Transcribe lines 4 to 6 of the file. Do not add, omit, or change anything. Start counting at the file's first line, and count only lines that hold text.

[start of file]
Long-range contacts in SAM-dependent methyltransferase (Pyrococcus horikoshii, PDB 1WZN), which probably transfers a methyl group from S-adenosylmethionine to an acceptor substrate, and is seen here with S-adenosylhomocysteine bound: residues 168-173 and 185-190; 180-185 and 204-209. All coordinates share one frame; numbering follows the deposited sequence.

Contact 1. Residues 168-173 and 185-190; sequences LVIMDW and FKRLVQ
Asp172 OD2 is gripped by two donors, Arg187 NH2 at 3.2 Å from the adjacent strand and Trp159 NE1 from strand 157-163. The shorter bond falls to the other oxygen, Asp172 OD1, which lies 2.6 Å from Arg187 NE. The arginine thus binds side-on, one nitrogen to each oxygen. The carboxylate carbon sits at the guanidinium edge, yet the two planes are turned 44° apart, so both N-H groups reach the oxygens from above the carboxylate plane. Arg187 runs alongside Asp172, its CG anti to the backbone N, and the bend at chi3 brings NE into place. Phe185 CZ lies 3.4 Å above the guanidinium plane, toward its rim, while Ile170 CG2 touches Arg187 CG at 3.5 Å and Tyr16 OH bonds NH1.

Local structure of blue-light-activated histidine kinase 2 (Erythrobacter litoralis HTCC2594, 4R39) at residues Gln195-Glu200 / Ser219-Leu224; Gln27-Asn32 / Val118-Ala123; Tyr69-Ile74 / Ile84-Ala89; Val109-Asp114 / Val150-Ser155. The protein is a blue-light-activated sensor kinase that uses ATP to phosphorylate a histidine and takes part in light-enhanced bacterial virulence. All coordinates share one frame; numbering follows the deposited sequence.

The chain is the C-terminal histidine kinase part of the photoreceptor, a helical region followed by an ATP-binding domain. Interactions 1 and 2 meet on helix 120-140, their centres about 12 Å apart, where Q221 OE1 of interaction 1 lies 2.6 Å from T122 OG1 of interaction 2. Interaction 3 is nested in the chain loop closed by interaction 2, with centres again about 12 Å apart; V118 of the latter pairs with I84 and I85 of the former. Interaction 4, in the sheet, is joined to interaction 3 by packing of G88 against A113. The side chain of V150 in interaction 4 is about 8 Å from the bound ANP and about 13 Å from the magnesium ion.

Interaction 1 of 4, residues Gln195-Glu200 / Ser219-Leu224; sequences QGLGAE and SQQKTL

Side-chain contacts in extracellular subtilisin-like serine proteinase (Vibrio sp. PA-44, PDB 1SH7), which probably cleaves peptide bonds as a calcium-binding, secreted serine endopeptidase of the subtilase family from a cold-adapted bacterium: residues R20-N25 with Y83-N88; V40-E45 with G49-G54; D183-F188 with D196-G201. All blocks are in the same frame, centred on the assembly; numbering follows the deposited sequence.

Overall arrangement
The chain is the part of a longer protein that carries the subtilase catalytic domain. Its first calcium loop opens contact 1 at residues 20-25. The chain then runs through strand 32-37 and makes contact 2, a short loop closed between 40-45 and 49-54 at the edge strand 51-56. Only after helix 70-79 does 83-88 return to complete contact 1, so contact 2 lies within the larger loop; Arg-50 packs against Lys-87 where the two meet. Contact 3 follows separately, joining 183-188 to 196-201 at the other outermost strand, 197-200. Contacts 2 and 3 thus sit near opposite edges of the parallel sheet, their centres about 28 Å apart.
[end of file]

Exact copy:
Local structure of blue-light-activated histidine kinase 2 (Erythrobacter litoralis HTCC2594, 4R39) at residues Gln195-Glu200 / Ser219-Leu224; Gln27-Asn32 / Val118-Ala123; Tyr69-Ile74 / Ile84-Ala89; Val109-Asp114 / Val150-Ser155. The protein is a blue-light-activated sensor kinase that uses ATP to phosphorylate a histidine and takes part in light-enhanced bacterial virulence. All coordinates share one frame; numbering follows the deposited sequence.

The chain is the C-terminal histidine kinase part of the photoreceptor, a helical region followed by an ATP-binding domain. Interactions 1 and 2 meet on helix 120-140, their centres about 12 Å apart, where Q221 OE1 of interaction 1 lies 2.6 Å from T122 OG1 of interaction 2. Interaction 3 is nested in the chain loop closed by interaction 2, with centres again about 12 Å apart; V118 of the latter pairs with I84 and I85 of the former. Interaction 4, in the sheet, is joined to interaction 3 by packing of G88 against A113. The side chain of V150 in interaction 4 is about 8 Å from the bound ANP and about 13 Å from the magnesium ion.

Interaction 1 of 4, residues Gln195-Glu200 / Ser219-Leu224; sequences QGLGAE and SQQKTL